Put your clothes on, a motherly Sinead O'Connor advises Miley Cyrus

By CNN Staff

Stop stripping. Stop letting yourself be "pimped." And for heaven's sake, stop licking sledgehammers, Miley.

That's the advice from Irish singer Sinead O'Connor, who's penned a motherly, if expletive-laden open letter to former Disney star Miley Cyrus in the wake of a controversial video music awards show performance and the video for her latest single, "Wrecking Ball."

"Nothing but harm will come in the long run, from allowing yourself to be exploited, and it is absolutely NOT in ANY way an empowerment of yourself or any other young women, for you to send across the message that you are to be valued (even by you) more for your sexual appeal than your obvious talent," the 46-year-old singer says in the letter posted on her official website.

Cyrus, 20, was the subject of widespread scorn in August, when she danced provocatively in a skimpy outfit during MTV's Video Music Awards show. Soon after, she released the video for her latest single, in which she rides a wrecking ball while nude and suggestively licks a sledgehammer.

"I am extremely concerned for you that those around you have led you to believe, or encouraged you in your own belief, that it is in any way 'cool' to be naked and licking sledgehammers in your videos," O'Connor wrote. "It is in fact the case that you will obscure your talent by allowing yourself to be pimped, whether it's the music business or yourself doing the pimping."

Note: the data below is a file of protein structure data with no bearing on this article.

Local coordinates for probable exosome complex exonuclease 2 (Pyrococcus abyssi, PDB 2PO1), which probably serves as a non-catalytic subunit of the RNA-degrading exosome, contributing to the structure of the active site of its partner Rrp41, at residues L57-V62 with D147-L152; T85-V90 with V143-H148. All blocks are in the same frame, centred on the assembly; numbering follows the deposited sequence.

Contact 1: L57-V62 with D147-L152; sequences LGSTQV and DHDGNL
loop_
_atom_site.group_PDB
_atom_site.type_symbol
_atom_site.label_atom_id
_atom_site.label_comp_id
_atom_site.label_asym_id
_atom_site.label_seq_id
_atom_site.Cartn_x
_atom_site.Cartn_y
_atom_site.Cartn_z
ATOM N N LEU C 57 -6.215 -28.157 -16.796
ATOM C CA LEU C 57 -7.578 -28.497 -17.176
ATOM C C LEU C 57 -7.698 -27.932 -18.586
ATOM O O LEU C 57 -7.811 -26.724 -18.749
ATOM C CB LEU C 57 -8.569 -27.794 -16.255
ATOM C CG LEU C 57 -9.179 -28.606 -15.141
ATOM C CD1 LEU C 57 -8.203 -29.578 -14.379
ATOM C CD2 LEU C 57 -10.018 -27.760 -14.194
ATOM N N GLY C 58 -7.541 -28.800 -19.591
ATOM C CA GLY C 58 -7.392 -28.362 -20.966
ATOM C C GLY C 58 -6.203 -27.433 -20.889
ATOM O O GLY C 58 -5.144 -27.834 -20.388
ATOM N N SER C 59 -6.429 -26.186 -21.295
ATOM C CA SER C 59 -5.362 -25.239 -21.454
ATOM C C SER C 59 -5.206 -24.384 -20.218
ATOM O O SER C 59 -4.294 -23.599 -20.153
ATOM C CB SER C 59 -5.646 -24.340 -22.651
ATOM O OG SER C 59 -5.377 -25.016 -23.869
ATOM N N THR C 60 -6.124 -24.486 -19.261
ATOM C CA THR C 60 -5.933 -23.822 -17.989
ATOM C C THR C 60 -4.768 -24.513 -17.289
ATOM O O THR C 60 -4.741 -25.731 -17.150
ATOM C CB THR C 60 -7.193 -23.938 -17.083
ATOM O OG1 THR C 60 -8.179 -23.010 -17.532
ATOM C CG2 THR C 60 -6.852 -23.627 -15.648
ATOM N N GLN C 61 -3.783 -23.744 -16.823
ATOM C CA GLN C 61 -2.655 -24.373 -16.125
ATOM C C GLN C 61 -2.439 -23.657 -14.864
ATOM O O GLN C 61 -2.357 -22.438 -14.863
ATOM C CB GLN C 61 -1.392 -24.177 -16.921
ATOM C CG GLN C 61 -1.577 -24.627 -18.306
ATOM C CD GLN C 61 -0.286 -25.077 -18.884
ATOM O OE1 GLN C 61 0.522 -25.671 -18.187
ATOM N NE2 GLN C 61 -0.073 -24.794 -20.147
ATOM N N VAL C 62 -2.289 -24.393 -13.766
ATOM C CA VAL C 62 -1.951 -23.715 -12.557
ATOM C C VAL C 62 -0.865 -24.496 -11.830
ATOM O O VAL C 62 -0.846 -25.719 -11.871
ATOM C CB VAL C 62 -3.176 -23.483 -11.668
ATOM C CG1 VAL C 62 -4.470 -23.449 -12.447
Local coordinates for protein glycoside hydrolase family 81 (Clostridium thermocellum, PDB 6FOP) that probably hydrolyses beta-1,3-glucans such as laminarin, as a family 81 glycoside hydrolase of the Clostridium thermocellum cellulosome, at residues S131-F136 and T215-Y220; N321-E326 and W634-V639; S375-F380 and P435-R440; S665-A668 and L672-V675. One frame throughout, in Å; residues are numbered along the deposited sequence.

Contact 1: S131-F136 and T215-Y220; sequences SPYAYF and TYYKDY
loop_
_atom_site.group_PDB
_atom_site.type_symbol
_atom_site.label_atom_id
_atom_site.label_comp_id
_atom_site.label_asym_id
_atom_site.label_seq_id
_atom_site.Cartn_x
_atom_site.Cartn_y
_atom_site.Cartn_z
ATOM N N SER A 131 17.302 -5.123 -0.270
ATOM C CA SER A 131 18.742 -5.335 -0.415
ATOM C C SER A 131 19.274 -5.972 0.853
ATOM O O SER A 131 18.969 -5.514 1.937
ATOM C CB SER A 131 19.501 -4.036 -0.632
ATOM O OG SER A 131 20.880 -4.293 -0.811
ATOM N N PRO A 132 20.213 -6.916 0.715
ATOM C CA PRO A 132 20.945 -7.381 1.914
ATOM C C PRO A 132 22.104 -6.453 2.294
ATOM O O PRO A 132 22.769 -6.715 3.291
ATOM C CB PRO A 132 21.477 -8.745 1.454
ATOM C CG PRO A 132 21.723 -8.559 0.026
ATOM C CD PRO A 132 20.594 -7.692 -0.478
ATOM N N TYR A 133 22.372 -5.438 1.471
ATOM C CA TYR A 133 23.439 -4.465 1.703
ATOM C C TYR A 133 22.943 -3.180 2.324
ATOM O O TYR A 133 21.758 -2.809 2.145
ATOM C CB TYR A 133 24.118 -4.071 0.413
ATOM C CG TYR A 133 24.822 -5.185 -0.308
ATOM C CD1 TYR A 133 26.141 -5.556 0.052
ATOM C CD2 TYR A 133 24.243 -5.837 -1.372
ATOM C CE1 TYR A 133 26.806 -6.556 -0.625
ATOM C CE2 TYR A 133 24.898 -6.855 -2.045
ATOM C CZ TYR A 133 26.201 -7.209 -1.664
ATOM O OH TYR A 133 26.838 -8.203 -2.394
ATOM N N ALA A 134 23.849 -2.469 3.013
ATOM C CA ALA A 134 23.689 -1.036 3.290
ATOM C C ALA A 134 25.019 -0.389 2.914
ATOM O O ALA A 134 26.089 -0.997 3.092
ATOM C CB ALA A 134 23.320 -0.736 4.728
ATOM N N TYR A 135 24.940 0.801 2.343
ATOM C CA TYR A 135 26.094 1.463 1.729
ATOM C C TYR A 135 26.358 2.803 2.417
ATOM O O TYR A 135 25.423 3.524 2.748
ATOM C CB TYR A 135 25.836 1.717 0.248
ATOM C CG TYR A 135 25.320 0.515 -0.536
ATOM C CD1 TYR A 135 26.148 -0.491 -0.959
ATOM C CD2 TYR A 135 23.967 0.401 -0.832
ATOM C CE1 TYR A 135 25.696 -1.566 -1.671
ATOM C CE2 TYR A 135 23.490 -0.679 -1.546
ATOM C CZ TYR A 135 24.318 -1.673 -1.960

In a Rolling Stone article, Cyrus compared her look in the "Wrecking Ball" video to O'Connor's style in her iconic 1990 video for "Nothing Compares 2 U." But O'Connor said she chose the shaved-head look in direct defiance of music industry executives who wanted her to present a sexier appearance.

She said the music industry doesn't care much about Cyrus.

"They will prostitute you for all you are worth, and cleverly make you think it's what YOU wanted," she said.

So far, there's no response from the Cyrus camp.

O'Connor was in the news in 2011, when her online efforts to find a "sweet sex-starved man" went viral.

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